Length posted: 165 mm
Length of cap: 60 mm
Cap Diameter: 14 mm
Section diameter: 11 mm
This pen feels very comfortable to hold; it slips easily into hand and writes right away. The balance is great unposted. Posted, this becomes uncomfortable as the cap doesn’t go much deep into the body.
From left: Waterman Hemisphere deluxe, Pilot metropolitan, Krishna butterline stub, Jinhao X750 (all capped)
From left: Waterman Hemisphere deluxe, Pilot metropolitan, Krishna butterline stub, Jinhao X750 (all posted)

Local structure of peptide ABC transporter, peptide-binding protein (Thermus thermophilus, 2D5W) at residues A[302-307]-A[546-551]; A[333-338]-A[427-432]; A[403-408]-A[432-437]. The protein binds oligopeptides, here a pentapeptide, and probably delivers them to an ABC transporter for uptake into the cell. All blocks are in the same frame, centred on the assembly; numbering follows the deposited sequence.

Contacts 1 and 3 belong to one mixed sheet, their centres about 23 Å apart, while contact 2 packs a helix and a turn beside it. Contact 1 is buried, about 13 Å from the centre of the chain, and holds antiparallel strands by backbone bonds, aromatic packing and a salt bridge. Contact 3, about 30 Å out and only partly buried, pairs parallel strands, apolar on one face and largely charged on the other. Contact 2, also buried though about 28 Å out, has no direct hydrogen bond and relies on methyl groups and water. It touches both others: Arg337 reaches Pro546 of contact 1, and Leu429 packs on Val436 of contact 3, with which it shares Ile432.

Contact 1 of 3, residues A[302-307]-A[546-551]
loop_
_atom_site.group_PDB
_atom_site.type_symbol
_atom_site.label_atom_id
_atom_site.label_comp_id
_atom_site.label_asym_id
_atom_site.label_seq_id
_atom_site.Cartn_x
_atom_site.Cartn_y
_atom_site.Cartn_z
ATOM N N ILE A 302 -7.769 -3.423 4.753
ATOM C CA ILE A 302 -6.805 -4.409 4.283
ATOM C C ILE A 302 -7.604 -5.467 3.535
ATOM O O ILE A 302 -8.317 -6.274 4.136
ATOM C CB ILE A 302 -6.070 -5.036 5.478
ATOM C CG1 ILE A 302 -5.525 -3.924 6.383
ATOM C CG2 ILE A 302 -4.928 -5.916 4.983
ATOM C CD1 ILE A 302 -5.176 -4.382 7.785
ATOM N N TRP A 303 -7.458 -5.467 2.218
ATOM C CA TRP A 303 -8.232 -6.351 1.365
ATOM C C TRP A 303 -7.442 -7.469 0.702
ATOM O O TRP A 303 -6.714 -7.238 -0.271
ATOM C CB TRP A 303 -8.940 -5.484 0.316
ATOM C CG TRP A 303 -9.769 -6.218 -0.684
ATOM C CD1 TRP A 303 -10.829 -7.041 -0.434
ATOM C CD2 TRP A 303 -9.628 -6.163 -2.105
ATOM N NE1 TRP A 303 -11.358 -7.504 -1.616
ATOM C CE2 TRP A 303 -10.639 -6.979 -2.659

4. Nib & Performance (9/10): The nib is the specialty of this pen. These nibs are ground by Dr. Sreekumar himself, with the help of his immense knowledge and experience about nibs. He fondly reminisces that he grinded his very first nib at class 7. It was a different time then with fountain pens being the symbol of education. Over the years his hand have become more and more adept at making different grinds, making ordinary medium or broad size nibs extraordinary in the process. Butterline stub nibs are in between a medium and true stub....line variations are there but the main attraction of these nibs are the smoothness and the experience while writing. It’s something you have to experience yourself. The writing surface is beveled upward. The nibs he uses for this conversion are Kanwrite nibs and Ambitious nibs. Both are Indian company. Kanwrite is the same company that produces nibs and body for Noodlers Company in US. Ambitious nibs are thinner than Kanwrite, but as they are grinded by same person the writing experience is much the same. The flow is appropriate, no feathering or blotting or burping, ink and paper remaining the same as other pens. The feed is made of ebonite and it maintains good flow as required by a stub nib. There is minimal flex, but its expected.